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Security in FPGA-based Systems: Threats and Countermeasures

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Security in FPGA-based Systems

Security in FPGA-based Systems: Digital circuit design typically involves a Field-Programmable Gate Array (FPGA), which is made up of memory, programmable logic gates, and other parts. 

 In the same way that Application-Specific Integrated Circuit (ASIC) configuration is done, hardware description languages (HDLs), such as VHDL and Verilog, are frequently used to describe FPGA settings.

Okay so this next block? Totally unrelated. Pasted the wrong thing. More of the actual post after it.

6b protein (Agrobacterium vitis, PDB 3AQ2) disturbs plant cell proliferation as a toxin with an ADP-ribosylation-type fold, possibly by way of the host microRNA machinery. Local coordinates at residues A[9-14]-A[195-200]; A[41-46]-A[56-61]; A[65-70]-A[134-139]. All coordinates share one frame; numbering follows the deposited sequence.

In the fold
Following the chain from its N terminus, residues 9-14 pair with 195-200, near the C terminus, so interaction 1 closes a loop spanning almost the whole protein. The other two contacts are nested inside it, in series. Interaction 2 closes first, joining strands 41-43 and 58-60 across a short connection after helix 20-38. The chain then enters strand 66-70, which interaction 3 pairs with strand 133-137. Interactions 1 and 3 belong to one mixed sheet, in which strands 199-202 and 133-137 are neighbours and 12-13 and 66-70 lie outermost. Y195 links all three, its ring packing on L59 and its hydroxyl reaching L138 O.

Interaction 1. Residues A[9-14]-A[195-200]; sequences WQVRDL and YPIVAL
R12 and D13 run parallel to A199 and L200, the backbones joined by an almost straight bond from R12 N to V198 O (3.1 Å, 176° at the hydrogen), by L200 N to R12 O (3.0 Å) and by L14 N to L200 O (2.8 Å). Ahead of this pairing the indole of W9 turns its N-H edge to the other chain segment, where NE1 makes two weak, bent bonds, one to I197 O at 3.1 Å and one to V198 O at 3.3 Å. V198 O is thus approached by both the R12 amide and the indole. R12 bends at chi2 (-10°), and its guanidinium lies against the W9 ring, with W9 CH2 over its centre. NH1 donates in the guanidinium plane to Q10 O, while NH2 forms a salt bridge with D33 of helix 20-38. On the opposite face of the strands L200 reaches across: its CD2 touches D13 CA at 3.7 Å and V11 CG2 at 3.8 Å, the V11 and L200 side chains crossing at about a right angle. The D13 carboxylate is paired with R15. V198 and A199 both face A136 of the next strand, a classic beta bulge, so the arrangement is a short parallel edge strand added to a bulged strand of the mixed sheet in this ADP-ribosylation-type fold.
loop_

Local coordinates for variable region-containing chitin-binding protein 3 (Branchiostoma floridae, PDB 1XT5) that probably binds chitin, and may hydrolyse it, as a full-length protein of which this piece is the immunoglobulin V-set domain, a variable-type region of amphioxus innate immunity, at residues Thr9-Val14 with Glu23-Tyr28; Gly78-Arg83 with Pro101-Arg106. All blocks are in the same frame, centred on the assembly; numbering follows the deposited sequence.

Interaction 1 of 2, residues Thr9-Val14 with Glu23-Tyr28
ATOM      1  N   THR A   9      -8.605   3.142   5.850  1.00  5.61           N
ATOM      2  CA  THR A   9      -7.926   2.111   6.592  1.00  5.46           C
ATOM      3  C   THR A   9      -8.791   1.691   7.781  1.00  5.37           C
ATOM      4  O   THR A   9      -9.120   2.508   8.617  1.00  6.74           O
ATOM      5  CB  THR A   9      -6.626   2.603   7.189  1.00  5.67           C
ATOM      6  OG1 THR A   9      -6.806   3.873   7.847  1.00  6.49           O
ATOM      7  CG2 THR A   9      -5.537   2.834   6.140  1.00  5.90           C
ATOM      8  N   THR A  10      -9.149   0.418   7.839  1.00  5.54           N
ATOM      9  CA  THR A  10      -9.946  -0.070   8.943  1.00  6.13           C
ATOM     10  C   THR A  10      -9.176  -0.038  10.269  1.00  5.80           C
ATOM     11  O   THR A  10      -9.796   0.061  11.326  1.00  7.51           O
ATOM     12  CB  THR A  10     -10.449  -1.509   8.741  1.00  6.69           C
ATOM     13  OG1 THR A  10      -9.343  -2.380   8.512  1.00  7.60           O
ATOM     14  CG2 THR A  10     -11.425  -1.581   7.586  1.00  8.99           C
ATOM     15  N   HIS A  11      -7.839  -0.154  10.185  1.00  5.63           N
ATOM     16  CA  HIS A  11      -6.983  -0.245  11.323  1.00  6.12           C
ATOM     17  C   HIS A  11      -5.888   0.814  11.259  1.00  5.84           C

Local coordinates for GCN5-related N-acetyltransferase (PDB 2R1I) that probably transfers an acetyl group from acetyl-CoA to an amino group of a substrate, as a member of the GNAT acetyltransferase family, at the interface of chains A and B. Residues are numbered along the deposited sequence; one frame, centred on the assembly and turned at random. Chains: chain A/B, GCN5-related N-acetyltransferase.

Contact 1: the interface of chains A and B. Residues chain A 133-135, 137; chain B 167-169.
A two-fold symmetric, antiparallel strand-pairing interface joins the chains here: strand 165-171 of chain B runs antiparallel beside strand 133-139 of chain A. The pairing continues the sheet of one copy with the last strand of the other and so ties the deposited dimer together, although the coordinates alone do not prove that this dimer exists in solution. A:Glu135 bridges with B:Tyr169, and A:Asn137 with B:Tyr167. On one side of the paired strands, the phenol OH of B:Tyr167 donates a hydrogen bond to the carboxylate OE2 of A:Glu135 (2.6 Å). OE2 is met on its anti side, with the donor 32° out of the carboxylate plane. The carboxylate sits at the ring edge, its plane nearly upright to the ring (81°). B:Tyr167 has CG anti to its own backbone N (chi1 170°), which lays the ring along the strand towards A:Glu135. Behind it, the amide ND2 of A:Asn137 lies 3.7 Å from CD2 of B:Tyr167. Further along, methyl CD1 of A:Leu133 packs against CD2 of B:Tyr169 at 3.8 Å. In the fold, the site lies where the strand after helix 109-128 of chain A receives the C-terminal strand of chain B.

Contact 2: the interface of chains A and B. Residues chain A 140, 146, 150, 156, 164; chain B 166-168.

Numerous consumer products, including cameras, cellphones, driverless vehicles, image and video processing, and security systems, can utilize FPGA security.

FPGAs are widely employed in many corporate settings, including servers, medical electronics, and military hardware. 

A well-designed FPGA has certain built-in safety precautions. Fundamentally, an FPGA is less transparent than a standard central processing unit (CPU).

Processors need to have a well-documented instruction set, data pipeline, and memory architecture to create code and software that runs efficiently. 

The possibility of security lapses has increased along with the development of FPGA-based devices. Data theft, system failures, and even the loss of life can result from security breaches.

So, a key component of FPGA-based systems is design security.

Threats to Security in FPGA-based Systems